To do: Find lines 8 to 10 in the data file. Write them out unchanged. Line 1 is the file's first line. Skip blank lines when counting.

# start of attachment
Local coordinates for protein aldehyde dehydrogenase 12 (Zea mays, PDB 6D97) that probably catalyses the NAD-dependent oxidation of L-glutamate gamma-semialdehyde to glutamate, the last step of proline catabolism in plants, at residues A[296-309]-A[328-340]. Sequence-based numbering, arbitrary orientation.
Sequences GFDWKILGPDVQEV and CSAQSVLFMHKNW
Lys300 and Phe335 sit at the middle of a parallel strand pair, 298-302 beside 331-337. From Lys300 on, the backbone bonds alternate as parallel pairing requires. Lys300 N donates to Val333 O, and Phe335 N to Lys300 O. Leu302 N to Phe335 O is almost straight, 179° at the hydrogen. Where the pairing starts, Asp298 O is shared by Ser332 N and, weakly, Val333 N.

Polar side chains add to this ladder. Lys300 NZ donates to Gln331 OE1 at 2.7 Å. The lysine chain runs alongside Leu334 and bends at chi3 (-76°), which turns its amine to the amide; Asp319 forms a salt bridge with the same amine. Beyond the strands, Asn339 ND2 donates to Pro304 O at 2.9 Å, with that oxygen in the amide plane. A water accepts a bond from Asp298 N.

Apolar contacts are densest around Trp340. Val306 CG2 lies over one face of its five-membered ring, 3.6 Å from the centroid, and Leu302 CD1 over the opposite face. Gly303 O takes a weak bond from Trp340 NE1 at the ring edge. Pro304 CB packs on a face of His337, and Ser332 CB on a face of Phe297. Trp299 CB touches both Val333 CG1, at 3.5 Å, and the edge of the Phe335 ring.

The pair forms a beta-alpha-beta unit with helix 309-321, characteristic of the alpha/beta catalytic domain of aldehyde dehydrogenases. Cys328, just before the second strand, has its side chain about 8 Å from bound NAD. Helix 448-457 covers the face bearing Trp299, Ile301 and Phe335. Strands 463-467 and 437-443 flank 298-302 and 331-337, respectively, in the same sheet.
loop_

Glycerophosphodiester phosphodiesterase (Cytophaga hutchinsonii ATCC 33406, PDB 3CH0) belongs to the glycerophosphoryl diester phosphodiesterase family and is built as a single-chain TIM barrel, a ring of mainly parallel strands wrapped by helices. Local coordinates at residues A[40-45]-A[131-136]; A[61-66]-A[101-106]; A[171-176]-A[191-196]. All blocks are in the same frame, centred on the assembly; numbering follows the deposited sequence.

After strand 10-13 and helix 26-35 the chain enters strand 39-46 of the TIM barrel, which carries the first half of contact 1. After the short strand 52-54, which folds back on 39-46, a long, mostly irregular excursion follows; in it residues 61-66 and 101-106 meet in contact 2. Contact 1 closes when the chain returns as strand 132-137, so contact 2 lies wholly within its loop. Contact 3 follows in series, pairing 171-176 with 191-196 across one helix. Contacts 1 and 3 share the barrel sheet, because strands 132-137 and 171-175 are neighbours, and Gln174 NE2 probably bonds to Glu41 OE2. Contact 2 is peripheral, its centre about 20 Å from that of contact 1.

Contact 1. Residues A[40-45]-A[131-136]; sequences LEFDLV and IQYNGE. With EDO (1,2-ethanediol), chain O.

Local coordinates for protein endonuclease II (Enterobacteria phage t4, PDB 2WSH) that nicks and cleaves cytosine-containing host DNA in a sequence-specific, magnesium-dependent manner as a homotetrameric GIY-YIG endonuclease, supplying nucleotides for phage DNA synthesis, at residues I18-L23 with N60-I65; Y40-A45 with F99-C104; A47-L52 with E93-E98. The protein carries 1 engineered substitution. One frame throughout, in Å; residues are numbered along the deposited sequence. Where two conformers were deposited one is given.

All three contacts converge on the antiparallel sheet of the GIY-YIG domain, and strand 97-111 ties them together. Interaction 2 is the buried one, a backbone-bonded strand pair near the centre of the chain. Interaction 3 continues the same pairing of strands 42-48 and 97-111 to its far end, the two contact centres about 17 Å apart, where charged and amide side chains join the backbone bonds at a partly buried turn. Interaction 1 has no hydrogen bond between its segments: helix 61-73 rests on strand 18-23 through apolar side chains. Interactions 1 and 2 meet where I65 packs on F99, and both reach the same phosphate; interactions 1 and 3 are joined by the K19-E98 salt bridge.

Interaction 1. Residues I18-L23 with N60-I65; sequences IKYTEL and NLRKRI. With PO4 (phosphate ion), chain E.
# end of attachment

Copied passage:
Glycerophosphodiester phosphodiesterase (Cytophaga hutchinsonii ATCC 33406, PDB 3CH0) belongs to the glycerophosphoryl diester phosphodiesterase family and is built as a single-chain TIM barrel, a ring of mainly parallel strands wrapped by helices. Local coordinates at residues A[40-45]-A[131-136]; A[61-66]-A[101-106]; A[171-176]-A[191-196]. All blocks are in the same frame, centred on the assembly; numbering follows the deposited sequence.

After strand 10-13 and helix 26-35 the chain enters strand 39-46 of the TIM barrel, which carries the first half of contact 1. After the short strand 52-54, which folds back on 39-46, a long, mostly irregular excursion follows; in it residues 61-66 and 101-106 meet in contact 2. Contact 1 closes when the chain returns as strand 132-137, so contact 2 lies wholly within its loop. Contact 3 follows in series, pairing 171-176 with 191-196 across one helix. Contacts 1 and 3 share the barrel sheet, because strands 132-137 and 171-175 are neighbours, and Gln174 NE2 probably bonds to Glu41 OE2. Contact 2 is peripheral, its centre about 20 Å from that of contact 1.

Contact 1. Residues A[40-45]-A[131-136]; sequences LEFDLV and IQYNGE. With EDO (1,2-ethanediol), chain O.